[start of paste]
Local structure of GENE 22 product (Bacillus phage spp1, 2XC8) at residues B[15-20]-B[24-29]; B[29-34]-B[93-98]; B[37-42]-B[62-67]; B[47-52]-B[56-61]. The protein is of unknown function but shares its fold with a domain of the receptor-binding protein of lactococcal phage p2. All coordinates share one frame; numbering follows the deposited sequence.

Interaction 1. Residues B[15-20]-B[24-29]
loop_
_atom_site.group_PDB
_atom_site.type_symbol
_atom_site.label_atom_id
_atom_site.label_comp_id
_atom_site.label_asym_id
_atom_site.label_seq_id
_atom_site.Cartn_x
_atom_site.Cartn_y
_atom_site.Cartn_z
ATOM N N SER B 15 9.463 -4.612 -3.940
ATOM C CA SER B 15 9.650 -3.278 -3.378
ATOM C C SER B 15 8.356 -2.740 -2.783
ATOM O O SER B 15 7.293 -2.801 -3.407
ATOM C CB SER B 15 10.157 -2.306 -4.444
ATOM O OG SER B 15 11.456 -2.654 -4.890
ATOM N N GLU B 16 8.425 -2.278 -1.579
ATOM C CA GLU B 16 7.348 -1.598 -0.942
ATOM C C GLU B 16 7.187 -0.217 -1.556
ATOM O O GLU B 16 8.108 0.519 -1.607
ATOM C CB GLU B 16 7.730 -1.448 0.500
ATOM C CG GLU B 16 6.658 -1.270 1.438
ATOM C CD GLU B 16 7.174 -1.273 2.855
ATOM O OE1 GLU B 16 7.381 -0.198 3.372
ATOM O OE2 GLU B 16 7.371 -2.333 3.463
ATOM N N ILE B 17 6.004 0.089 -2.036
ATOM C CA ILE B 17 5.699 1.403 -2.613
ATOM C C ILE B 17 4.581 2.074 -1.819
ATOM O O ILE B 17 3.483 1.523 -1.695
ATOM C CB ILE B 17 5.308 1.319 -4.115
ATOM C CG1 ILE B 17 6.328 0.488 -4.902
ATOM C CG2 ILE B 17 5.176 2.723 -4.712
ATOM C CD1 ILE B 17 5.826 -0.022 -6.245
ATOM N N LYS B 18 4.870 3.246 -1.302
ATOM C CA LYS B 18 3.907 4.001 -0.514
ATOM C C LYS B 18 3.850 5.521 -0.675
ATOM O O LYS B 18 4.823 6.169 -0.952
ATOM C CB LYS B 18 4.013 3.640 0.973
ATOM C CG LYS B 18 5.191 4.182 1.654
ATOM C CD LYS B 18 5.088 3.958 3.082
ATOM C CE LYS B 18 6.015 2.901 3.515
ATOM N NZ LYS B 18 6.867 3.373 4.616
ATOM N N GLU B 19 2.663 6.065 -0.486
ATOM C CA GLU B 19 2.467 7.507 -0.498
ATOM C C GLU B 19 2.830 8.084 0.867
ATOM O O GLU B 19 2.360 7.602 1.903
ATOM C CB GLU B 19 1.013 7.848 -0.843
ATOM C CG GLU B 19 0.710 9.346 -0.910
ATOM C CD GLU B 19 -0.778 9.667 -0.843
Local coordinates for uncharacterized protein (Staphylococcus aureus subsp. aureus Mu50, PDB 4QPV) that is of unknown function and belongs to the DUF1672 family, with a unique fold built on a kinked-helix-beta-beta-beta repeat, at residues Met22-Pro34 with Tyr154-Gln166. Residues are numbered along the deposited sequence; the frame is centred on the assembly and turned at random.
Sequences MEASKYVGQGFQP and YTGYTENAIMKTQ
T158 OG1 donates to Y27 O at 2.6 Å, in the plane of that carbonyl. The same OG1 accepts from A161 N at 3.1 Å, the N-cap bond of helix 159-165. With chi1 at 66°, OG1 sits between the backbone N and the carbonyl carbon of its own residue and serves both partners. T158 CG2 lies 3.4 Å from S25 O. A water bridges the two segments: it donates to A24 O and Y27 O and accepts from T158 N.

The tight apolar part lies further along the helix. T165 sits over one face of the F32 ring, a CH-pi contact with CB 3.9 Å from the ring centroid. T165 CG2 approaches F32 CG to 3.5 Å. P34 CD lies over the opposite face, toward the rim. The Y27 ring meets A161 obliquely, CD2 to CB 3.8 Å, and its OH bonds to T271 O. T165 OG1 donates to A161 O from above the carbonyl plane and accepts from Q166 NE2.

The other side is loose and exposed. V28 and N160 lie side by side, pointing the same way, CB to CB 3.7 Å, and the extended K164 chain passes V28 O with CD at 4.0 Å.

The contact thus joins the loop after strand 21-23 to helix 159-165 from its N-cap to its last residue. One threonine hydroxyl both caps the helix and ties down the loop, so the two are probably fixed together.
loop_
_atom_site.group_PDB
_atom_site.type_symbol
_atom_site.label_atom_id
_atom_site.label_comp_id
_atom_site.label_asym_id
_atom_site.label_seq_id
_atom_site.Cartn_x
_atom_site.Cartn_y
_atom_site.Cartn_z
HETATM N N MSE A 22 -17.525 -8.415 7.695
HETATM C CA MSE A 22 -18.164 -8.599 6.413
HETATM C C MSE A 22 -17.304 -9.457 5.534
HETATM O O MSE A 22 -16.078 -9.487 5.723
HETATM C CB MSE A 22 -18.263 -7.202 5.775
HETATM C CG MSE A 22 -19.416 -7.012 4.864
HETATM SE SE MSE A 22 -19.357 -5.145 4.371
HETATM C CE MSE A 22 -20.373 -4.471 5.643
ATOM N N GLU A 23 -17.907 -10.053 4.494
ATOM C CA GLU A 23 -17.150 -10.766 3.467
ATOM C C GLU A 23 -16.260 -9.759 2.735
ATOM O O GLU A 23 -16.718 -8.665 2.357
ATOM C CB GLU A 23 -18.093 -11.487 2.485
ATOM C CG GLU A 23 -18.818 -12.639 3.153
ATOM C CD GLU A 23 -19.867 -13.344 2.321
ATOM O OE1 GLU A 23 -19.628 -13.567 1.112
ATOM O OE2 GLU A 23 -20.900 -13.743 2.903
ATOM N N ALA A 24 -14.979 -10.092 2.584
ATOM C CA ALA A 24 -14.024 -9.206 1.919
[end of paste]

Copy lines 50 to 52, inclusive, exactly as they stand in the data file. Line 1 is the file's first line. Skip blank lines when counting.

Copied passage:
ATOM C CG GLU B 19 0.710 9.346 -0.910
ATOM C CD GLU B 19 -0.778 9.667 -0.843
Local coordinates for uncharacterized protein (Staphylococcus aureus subsp. aureus Mu50, PDB 4QPV) that is of unknown function and belongs to the DUF1672 family, with a unique fold built on a kinked-helix-beta-beta-beta repeat, at residues Met22-Pro34 with Tyr154-Gln166. Residues are numbered along the deposited sequence; the frame is centred on the assembly and turned at random.